CARSON CITY — The financial health of Nevada’s public employee pension plan is cause for serious concern, because it is only 70 percent funded as of fiscal 2010 with a $10 billion gap, a national organization reported.
The Pew Center on the States‘ report released Monday said the funding ratio in Nevada is below the 80 percent benchmark that fiscal experts recommend for a sustainable program.
In 2010, Nevada paid 92 percent of the recommended contribution to its pension plans and just 21 percent of what the state should have paid to fund retiree health benefits, the study found.
Nevada’s “serious concerns” grade for its pension plan is the lowest of three in the Pew report, which examines the solvency of public pension plans nationwide. The state received a better “needs improvement” grade on the retiree health-care issue. The top ranking is “solid performer.”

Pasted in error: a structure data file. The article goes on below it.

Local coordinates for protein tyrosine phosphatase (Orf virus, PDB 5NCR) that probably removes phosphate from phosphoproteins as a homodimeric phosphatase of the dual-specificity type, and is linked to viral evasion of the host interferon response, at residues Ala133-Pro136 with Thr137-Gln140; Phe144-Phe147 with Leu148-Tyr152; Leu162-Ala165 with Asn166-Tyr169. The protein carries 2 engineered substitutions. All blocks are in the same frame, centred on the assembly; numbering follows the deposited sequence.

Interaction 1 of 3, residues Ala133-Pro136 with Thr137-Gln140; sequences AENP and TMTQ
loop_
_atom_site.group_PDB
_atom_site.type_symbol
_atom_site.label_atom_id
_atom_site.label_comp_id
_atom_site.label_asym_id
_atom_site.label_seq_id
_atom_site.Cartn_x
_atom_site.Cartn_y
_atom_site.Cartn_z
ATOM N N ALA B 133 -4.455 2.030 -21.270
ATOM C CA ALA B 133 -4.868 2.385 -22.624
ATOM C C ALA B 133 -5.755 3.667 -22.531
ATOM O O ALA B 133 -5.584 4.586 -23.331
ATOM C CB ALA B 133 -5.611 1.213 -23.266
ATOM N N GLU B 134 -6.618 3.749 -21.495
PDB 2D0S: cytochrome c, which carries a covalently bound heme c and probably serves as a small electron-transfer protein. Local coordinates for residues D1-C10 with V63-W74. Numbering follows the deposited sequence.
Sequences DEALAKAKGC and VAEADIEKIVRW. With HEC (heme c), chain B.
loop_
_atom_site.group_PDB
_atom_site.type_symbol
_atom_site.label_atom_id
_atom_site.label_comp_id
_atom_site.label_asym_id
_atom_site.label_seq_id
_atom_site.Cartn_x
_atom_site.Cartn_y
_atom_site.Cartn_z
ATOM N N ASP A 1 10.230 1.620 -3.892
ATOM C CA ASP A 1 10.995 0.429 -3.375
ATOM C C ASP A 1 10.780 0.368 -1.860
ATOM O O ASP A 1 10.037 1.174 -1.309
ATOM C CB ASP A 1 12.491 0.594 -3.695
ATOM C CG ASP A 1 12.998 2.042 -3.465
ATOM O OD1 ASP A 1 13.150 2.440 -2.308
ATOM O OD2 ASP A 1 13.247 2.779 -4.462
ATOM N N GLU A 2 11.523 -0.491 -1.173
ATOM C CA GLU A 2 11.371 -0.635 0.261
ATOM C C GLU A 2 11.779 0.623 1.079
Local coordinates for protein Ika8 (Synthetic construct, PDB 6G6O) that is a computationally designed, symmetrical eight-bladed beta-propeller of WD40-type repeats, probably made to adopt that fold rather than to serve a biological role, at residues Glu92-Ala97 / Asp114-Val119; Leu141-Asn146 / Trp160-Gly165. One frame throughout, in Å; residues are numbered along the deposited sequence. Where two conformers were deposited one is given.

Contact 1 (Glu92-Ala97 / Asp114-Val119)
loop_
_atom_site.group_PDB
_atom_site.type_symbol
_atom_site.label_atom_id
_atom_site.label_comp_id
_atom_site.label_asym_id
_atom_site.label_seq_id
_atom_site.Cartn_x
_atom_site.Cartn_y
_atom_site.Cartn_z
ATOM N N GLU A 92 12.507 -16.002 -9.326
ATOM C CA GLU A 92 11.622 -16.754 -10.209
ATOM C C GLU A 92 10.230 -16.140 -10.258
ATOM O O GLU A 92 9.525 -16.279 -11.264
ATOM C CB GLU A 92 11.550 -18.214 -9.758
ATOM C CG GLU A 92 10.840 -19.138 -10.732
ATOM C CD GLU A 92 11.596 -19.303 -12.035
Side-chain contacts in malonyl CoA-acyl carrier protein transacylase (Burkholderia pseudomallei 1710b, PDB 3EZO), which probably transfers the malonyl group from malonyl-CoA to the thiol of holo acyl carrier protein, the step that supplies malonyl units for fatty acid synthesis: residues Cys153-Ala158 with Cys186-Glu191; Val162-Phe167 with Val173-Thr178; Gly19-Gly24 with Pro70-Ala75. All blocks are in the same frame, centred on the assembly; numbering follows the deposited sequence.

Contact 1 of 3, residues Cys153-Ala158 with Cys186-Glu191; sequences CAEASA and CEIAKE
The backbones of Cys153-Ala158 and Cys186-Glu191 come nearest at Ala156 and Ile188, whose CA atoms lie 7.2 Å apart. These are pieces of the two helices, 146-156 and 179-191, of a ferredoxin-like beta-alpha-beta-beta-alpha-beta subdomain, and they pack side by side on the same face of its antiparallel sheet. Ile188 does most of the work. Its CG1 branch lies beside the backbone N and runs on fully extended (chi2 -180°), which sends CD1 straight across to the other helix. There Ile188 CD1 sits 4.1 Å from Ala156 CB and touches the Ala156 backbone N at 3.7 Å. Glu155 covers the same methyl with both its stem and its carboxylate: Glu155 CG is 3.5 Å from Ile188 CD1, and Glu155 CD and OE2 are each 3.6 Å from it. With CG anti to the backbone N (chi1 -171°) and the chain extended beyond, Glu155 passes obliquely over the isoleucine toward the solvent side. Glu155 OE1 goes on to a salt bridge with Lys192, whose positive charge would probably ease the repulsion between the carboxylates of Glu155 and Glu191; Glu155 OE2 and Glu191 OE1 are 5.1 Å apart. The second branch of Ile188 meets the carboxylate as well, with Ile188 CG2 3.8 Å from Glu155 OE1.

Dana Bilyeu, executive officer of Nevada’s Public Employees’ Retirement System, said that while she respects the Pew Center’s efforts to calculate the national pension liability, the heavy reliance on the funding ratio for the state scores presents an incomplete picture.
“Nevada has always made its payments,” she said. “Both the employers and the public employees themselves. And to me that is the single best measure for determining if a pension plan is in trouble.”